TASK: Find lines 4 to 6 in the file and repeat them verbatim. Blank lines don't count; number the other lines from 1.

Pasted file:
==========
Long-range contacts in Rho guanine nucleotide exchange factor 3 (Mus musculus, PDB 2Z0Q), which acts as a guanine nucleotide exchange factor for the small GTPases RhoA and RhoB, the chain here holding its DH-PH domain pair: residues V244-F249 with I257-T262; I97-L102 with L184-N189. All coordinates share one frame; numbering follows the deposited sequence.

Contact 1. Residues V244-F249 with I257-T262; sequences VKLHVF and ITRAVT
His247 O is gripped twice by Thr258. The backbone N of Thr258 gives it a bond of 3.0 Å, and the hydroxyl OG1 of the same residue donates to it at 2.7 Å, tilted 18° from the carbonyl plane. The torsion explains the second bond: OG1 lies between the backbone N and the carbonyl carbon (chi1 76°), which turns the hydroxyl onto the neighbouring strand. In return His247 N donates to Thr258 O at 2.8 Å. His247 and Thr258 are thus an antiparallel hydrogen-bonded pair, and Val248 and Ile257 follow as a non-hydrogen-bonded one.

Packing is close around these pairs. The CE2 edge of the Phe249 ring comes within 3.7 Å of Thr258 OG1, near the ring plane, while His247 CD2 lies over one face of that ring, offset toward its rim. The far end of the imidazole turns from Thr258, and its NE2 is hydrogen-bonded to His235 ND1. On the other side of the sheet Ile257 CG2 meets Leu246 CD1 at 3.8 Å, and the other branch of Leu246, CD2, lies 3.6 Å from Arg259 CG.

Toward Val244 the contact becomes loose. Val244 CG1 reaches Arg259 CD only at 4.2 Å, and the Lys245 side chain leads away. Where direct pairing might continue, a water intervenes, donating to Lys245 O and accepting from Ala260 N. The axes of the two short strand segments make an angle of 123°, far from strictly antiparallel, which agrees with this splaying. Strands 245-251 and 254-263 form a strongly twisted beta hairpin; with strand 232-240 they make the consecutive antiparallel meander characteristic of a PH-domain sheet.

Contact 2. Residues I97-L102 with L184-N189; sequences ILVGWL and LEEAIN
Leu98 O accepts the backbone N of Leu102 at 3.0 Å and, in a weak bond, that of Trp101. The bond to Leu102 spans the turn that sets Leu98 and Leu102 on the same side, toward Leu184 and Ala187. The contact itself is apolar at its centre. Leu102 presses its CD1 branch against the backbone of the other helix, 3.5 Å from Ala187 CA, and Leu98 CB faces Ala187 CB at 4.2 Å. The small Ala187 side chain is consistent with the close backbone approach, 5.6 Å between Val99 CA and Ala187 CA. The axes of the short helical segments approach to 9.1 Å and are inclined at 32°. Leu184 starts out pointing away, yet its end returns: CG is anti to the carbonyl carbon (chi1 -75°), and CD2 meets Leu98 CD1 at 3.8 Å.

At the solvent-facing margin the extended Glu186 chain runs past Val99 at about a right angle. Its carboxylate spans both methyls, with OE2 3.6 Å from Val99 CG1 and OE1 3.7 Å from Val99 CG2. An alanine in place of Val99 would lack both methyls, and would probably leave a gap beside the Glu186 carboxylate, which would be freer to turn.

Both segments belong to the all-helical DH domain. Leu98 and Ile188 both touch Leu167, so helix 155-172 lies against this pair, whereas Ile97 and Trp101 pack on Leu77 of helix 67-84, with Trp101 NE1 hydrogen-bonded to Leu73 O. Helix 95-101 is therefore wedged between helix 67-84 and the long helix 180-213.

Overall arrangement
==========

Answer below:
Packing is close around these pairs. The CE2 edge of the Phe249 ring comes within 3.7 Å of Thr258 OG1, near the ring plane, while His247 CD2 lies over one face of that ring, offset toward its rim. The far end of the imidazole turns from Thr258, and its NE2 is hydrogen-bonded to His235 ND1. On the other side of the sheet Ile257 CG2 meets Leu246 CD1 at 3.8 Å, and the other branch of Leu246, CD2, lies 3.6 Å from Arg259 CG.

Toward Val244 the contact becomes loose. Val244 CG1 reaches Arg259 CD only at 4.2 Å, and the Lys245 side chain leads away. Where direct pairing might continue, a water intervenes, donating to Lys245 O and accepting from Ala260 N. The axes of the two short strand segments make an angle of 123°, far from strictly antiparallel, which agrees with this splaying. Strands 245-251 and 254-263 form a strongly twisted beta hairpin; with strand 232-240 they make the consecutive antiparallel meander characteristic of a PH-domain sheet.

Contact 2. Residues I97-L102 with L184-N189; sequences ILVGWL and LEEAIN